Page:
moon’s approximate appearance during passage through Earth’s shadows, with red glowing light inside the umbral shadow: SockPuppetForTomruen at English Wikipedia, Public Domain, via Wikimedia Commons

Acknowledgment
My special thanks to:
Talented artists and photographers/concerned organizations who make their fine images available on the Internet;
Virginia Polytechnic Institute and State University for superior on-campus and on-line resources.
Image credits:
visibility of the Dec. 21, 2010, lunar eclipse: Fred Espenak/NASA Goddard Space Flight Center (GSFC), Public Domain, via Wikimedia Commons @ https://commons.wikimedia.org/wiki/File:Visibility_Lunar_Eclipse_2010-12-21.png
moon’s approximate appearance during passage through Earth’s shadows, with red glowing light inside the umbral shadow: SockPuppetForTomruen at English Wikipedia, Public Domain, via Wikimedia Commons @ https://commons.wikimedia.org/wiki/File:Lunar_eclipse_chart_close-2010Dec21_animation.gif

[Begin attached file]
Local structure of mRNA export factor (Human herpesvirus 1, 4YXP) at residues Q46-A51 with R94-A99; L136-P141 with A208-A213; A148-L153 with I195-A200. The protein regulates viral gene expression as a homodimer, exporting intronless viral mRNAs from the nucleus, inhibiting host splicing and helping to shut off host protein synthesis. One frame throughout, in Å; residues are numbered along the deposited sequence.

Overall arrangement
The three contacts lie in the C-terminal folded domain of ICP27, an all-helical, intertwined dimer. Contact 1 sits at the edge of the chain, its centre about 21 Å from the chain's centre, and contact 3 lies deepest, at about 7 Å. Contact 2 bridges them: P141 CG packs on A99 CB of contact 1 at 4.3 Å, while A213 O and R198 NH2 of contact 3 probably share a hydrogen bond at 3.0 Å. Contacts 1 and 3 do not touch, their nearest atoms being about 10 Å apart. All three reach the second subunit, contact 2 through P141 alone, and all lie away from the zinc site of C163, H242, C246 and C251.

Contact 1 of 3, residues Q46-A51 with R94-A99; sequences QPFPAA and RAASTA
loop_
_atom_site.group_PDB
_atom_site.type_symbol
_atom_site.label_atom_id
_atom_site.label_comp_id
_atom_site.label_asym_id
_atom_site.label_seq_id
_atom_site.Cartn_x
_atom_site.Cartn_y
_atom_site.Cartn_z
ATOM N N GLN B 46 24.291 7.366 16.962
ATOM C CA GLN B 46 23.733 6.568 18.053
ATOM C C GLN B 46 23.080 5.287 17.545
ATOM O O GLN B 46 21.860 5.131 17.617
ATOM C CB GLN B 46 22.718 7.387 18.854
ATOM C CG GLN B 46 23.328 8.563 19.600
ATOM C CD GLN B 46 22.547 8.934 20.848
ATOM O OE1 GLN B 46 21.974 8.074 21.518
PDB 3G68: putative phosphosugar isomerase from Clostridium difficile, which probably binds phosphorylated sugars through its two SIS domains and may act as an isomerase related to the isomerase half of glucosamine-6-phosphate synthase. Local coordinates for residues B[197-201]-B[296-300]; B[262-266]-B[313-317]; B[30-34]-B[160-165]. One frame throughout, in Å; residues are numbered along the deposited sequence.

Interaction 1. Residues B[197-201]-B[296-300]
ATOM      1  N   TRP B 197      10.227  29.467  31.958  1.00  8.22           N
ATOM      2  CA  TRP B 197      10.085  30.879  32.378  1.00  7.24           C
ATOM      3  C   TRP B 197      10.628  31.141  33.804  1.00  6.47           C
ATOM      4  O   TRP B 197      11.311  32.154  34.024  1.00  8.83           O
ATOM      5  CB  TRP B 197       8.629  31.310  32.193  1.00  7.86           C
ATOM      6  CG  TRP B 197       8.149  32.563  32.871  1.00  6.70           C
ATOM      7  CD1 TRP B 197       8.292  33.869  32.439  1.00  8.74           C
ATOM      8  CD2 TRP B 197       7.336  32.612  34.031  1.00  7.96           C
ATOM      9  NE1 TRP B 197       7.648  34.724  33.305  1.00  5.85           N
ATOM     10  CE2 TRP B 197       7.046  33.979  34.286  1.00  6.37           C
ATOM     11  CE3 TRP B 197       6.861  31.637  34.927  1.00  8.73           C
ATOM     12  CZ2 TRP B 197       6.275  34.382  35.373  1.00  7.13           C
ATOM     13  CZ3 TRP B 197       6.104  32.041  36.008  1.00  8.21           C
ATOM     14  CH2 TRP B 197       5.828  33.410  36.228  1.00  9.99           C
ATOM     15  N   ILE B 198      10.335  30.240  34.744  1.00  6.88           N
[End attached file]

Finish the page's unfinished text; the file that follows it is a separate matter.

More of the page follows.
For further information:
“February 20 / February 21, 2008 -- Total Lunar Eclipse.” Time And Date > Sun & Moon > Eclipses.
Available @ https://www.timeanddate.com/eclipse/lunar/2008-february-21
“December 20 / December 21, 2010 -- Total Lunar Eclipse.” Time And Date > Sun & Moon > Eclipses.
Available @ https://www.timeanddate.com/eclipse/lunar/2010-december-21
“Earth’s Seasons: Equinoxes, Solstices, Perihelion, and Aphelion.” U.S. Naval Observatory Astronomical Applications Department > Data Services.
Available @ http://aa.usno.navy.mil/data/docs/EarthSeasons.php
Espenak, Fred. “2010 Dec 21: Total Lunar Eclipse.” NASA Eclipse Web Site > Eclipses During 2010.
Available @ https://eclipse.gsfc.nasa.gov/OH/OH2010.html
Espenak, Fred; Jean Meeus. "Saros Series 125." NASA Eclipse Web Site > Lunar Eclipses > Catalog of Lunar Eclipse Saros Series.
Available @ https://eclipse.gsfc.nasa.gov/LEsaros/LEsaros125.html
“When Is the Longest/Shortest Day? Summer/Winter Solstices and Spring/Autumn Equinoxes.” Greenwich Mean Time.
Available @ https://greenwichmeantime.com/longest-day/equinox-solstice-2010-2019/